There truly is something for everyone in Zion in October, even if you’re not an avid hiker or don’t want to go on a backpacking trip. However, October is a wonderful time of the year to go on a hike in Zion National Park with trails ranging from easy to strenuous that all give you the chance to experience the best of Zion from amazing vantage points. The Pa’rus Trail is a great option for those looking for a pleasant walk with fantastic views. Connecting the visitor center to Canyon Junction, this paved path is stroller and wheelchair accessible and gives you fantastic views of the Watchman. The Watchman Overlook Trail or Canyon Overlook are great options for shorter trails. Both are a little bit on the steeper side, but you won’t regret the hike once you see the view at the top. These overlooks are fantastic any time of year, but they are especially good in autumn when the colors are simply stunning. Of course, the more famous trails in the park are what many visitors are after. Angels Landing is still accessible in October, and permits may be less competitive.
Autumn is also a great season to bike through Zion Canyon. Bicycles are available for rental in Springdale, and nothing beats riding through the canyon with the crisp fall air rushing past you. Shuttle buses have bike racks on the front, so you can start or finish your ride wherever you like.
Rock climbing and canyoneering are options as long as the weather stays nice and isn’t too cold during the day. You should also visit Kolob Canyons in the northwest corner of the park. While you won’t need to flee here from the crowds as you will in summer, this park section is well worth a visit. About an hour’s drive from Zion Canyon, you can drive your vehicle through this part of the park, a big bonus for many visitors. There are also many other national parks within driving distance if you have time for an extended trip. Bryce Canyon, Gand Staircase Escalante, Arches, and Canyonlands are just a few of the spectacular parks in the area. Even the famous Grand Canyon isn’t that far, so if you’ve come from a long way, make sure you see all the best that this area of the country has to offer.
Photography is also great in the park. The cottonwood and maple leaves are turning vivid red, orange, and yellow, giving amazing contrast against the flowing Virgin River and the red and coral sandstone. The scenery in October provides excellent opportunities for sightseeing and photography.
Wildlife viewing and birdwatching are also very popular in the park, as many animals are coming down from higher elevations for warmer weather and more food. Keep your eye out for mule deer and bighorn sheep in the middle of their mating season as they fight with their antlers (or horns, depending on which species you’re looking at) for the right to mate. Some of the smaller animals in the park will be going back into hibernation, but still keep an eye out for snakes and lizards, as well as small mammals like chipmunks and squirrels.
Stargazing, star photography, and nighttime wildlife viewing are excellent activities if you’re up for braving the cool October nights. You might catch a glimpse of a ringtail or a gray fox in the campground, and you won’t be disappointed with the dark skies in Zion that showcase thousands of stars.
If the weather takes a turn for the worse and you need some indoor activities to warm up, the visitor center has great interpretive exhibits and a 22 min park film that is informative and entertaining. The Zion Human History Museum is also a great option and has exhibits on Native American history, the effect that water has on the park, and much more.
Things to see in october
There are nearly as many things to see in October as there are to do, and if you read the previous section, you know that’s a lot. Sightseeing is one of the most popular options in the park in October, as you can do it from inside a heated bus or stroll along some of the more accessible trails. There is almost no end of things to see in Zion this time of year, so we’ve compiled just a short list of some of the must-see sights. But do your own research to see what piques your interest in the park, as this list is by no means exhaustive.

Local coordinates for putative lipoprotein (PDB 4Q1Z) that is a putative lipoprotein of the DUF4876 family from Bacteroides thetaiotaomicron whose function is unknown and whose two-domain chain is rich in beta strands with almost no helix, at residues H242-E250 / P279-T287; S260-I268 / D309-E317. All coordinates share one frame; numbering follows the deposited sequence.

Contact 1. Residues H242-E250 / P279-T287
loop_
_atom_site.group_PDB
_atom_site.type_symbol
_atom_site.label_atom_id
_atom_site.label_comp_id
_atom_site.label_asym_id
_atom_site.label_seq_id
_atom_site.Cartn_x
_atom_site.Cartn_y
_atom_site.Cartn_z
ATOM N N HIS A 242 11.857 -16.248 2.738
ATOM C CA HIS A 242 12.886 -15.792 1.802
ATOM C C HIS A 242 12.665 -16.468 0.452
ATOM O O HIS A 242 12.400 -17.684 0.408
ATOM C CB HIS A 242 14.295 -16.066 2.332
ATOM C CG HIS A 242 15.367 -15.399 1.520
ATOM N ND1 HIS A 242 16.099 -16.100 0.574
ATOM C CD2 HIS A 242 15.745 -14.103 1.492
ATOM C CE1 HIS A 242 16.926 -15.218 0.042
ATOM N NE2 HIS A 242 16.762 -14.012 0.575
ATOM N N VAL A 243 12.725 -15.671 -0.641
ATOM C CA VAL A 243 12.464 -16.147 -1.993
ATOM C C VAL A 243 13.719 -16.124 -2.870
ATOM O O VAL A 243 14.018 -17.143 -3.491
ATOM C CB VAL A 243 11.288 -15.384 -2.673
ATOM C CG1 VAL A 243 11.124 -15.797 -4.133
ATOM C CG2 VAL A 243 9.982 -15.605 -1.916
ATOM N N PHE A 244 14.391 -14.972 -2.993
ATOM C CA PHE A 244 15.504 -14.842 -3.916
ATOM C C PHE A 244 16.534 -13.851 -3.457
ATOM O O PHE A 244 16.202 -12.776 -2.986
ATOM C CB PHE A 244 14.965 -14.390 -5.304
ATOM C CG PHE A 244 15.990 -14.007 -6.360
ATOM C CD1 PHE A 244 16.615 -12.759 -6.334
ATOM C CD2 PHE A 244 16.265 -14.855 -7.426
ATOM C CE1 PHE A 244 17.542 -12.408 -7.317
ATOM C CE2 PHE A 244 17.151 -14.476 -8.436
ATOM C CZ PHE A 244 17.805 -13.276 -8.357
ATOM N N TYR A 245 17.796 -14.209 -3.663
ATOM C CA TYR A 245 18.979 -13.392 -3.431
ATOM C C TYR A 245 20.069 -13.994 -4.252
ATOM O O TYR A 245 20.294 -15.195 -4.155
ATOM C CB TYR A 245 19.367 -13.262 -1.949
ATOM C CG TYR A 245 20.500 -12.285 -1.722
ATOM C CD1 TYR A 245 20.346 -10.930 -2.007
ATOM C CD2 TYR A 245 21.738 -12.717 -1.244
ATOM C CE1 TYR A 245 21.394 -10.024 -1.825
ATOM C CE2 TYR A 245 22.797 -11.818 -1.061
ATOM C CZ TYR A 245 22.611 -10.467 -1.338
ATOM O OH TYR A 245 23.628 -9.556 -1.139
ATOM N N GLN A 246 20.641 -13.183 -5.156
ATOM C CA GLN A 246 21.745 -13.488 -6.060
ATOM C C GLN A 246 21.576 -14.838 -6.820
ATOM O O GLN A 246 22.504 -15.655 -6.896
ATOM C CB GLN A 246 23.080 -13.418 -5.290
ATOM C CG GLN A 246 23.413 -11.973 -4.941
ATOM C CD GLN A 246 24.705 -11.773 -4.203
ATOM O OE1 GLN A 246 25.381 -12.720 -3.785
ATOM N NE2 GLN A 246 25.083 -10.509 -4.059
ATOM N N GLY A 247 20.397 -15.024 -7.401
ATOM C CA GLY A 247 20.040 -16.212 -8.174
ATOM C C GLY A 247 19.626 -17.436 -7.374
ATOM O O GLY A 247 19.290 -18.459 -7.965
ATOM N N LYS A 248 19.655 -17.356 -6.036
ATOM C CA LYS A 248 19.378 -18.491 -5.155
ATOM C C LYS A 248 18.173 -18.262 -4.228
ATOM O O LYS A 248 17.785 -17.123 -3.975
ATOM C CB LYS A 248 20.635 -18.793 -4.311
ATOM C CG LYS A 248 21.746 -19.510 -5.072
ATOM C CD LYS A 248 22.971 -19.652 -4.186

Kolob Canyons: While you won’t have to flee here to escape the crowds as you would in summer, Kolob Canyons is still worth visiting. Located in the northwest corner of the park, this less frequented but no less stunning canyon features ancient lava flows and volcanoes, gorgeous slot canyons, and fantastic overlooks. Only about an hour from Zion Canyon, you’ll be able to drive your own vehicle in Kolob Canyons, so make sure to put it on your schedule for day trips.
Fall Colors: Unlike many other national parks in this area of the country, Zion is a destination for fall colors. Vivid yellows, oranges, and reds light up the canyon, giving amazing contrast to the crimson and coral colors of the sandstone cliffs. If you’re really looking to get good photography, get up at sunrise or stay out until sunset, as the warmer light of the sun at the beginning or end of the day will make the colors even more vivid.
The Narrows: Even if you don’t have the expertise or gear to hike the Narrows this time of year, you should at least see the beginning of this fantastic slot canyon. You can do this on the Riverwalk Trail, a short and relatively flat trail that takes you right up to the point where the path disappears into the Virgin River. Don’t forget to look up on this trail to see these towering cliffs around you become narrower and narrow or the farther you hike.
Zion Human History Museum: If you need a break from the weather, the Zion Human History Museum is a great option. The museum traces the two factors with the largest impact on this landscape: humans and water. The exhibit follows the history of human interaction with this land, from the Native Americans, to early pioneers and settlers, up until the time it was designated as a national park and today. The museum also looks at the impact that water has had on the park, both as a creator and destroyer.
Hiking in October
Hiking is ideal in October. The crowds have thinned immensely, and trails to high elevation give you amazing and panoramic views of the canyon’s colors. There are also wonderful trails along the valley floor that take you next to the rushing and cool Virgin River and through the colorful cottonwoods. With trails that range from easy to strenuous, all ages and levels of ability are able to enjoy hiking in Zion. You can read our list of best trails in Zion for recommendations.